In 1956, the giant Northshore Mining plant on the shores of Lake Superior was the first facility built in North America to make pellets out of taconite, a low-grade iron ore. It used a process developed at the University of Minnesota after the supply of high-grade natural ore in the state was nearly mined out.
Now, more than a half-century later, Northshore is at the forefront of another sea change in the industry, as steelmaking shifts to a newer kind of production mill that requires a new kind of iron ore feedstock.
The Cleveland-Cliffs mining company spent more than $100 million upgrading its huge plant in Silver Bay — installing 8 miles of new piping and 45 miles of new electrical wiring — to produce a purer form of iron ore pellets with low silica content. Those pellets, in turn, can be used to make “direct reduced iron” — or DRI — which is used to make steel in a newer kind of mill.
The company said it’s the first U.S.-based iron ore processing facility to produce this new kind of pellet.
Traditional taconite pellets from Minnesota's Iron Range are used to make steel in giant blast furnaces around the Great Lakes. But the last blast furnace to be built in the U.S. opened in 1980.
Now, nearly 70 percent of all American steel is made in electric arc furnaces, also known as mini mills, which use DRI in the steelmaking process.
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And Northshore Mining is now positioned to serve this growing segment of the industry.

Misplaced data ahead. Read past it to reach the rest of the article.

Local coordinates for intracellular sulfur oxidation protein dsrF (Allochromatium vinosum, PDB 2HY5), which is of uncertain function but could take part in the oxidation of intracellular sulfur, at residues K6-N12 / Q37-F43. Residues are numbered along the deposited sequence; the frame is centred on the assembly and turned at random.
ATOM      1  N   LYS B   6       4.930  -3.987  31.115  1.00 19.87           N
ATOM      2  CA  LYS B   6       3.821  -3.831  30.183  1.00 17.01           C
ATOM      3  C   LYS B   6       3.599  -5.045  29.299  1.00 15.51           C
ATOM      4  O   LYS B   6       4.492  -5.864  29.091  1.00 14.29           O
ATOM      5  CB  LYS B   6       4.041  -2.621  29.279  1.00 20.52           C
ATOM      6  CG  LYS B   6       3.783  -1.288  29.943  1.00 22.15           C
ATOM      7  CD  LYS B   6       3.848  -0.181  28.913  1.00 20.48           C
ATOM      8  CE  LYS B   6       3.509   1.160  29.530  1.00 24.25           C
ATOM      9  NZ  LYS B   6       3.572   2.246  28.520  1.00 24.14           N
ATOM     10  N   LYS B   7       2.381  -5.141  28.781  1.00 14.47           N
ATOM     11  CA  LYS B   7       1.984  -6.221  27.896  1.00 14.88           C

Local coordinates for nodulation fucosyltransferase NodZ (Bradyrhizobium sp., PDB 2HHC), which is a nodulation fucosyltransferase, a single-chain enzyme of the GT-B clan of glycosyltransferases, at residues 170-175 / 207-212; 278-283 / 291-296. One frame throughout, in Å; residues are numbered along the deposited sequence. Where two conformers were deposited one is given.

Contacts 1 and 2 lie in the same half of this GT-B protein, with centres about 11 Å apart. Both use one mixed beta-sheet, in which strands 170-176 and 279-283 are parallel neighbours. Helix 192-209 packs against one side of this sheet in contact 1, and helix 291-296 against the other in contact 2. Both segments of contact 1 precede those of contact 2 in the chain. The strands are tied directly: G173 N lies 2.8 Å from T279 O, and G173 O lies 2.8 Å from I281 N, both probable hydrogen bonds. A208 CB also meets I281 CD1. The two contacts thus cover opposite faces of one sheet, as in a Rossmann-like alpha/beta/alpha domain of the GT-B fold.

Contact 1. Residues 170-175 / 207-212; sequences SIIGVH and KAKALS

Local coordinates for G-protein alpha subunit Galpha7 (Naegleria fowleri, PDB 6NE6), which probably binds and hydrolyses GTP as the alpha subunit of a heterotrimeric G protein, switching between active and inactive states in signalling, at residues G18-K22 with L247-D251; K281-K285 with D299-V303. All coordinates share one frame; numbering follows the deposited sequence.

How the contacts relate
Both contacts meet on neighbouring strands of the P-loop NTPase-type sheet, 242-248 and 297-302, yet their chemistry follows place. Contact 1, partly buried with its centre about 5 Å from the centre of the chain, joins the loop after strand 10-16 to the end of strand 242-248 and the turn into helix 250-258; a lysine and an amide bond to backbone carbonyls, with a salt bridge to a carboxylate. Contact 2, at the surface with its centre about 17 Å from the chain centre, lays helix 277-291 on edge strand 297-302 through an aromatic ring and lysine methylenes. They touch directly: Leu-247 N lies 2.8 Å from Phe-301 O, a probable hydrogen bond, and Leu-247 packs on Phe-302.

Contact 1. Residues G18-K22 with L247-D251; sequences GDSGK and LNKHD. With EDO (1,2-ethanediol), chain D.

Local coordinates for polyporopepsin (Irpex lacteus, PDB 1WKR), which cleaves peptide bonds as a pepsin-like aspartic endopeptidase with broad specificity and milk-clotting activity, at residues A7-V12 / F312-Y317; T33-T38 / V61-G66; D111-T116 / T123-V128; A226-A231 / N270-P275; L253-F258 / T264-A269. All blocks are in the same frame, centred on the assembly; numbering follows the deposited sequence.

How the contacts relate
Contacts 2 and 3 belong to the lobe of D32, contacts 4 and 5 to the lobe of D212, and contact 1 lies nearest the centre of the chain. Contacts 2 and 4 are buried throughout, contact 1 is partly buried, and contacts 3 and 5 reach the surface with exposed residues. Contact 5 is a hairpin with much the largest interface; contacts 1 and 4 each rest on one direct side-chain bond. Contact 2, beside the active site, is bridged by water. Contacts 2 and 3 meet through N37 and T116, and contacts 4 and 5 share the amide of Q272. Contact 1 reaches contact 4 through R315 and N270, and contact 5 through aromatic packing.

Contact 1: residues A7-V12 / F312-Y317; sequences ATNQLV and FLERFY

"These DR-grade pellets will ensure that here in northern Minnesota we will have this [plant] going for at least another 100 years,” Cliffs CEO Lourenco Goncalves said Tuesday at a ribbon-cutting ceremony for the upgraded plant.
Northshore Mining is now capable of producing up to 3.5 million tons of the specialized pellets every year, in addition to about 2 million tons of traditional pellets that will continue to serve the blast-furnace market.
Most of the DRI pellets will be shipped to a new $830 million iron plant Cliffs plans to open in Toledo, Ohio, next year, where they will be turned into hot-briquetted iron, a compacted form of DRI used in electric arc furnaces.
The Northshore plant produced its first batch of new pellets on June 20, after 13 months of construction. Now, a towering pile of some 200,000 tons of pellets sits outside the plant, waiting to be loaded onto huge freighters and shipped across the Great Lakes.
The investment in the aging plant has created a buzz among the mine’s more than 500 employees, said general manager Paul Carlson.
“Being able to create a new base of customers for Northshore is huge,” Carlson said.” And the excitement that the workforce has due to that extra job security is just amazing.”
The investment signals a remarkable turnaround for Cliffs and the state’s iron ore industry, which employs more than 4,000 people in northern Minnesota.
In 2015 and 2016, Northshore and several other mines in the state were shuttered amid a major downturn in the steel industry, caused by a surge in imported steel, including steel that was illegally dumped, or sold at below the cost of production.
Now, mines are back and running at full capacity, and Northshore is positioned to serve the evolving steel industry, 8th District Republican Rep. Pete Stauber said at the event in Silver Bay.
“Today is an unbelievably important day for northeastern Minnesota,” he said, “for the men and women who want to live, work, recreate and raise a family in northeastern Minnesota with good-paying jobs.”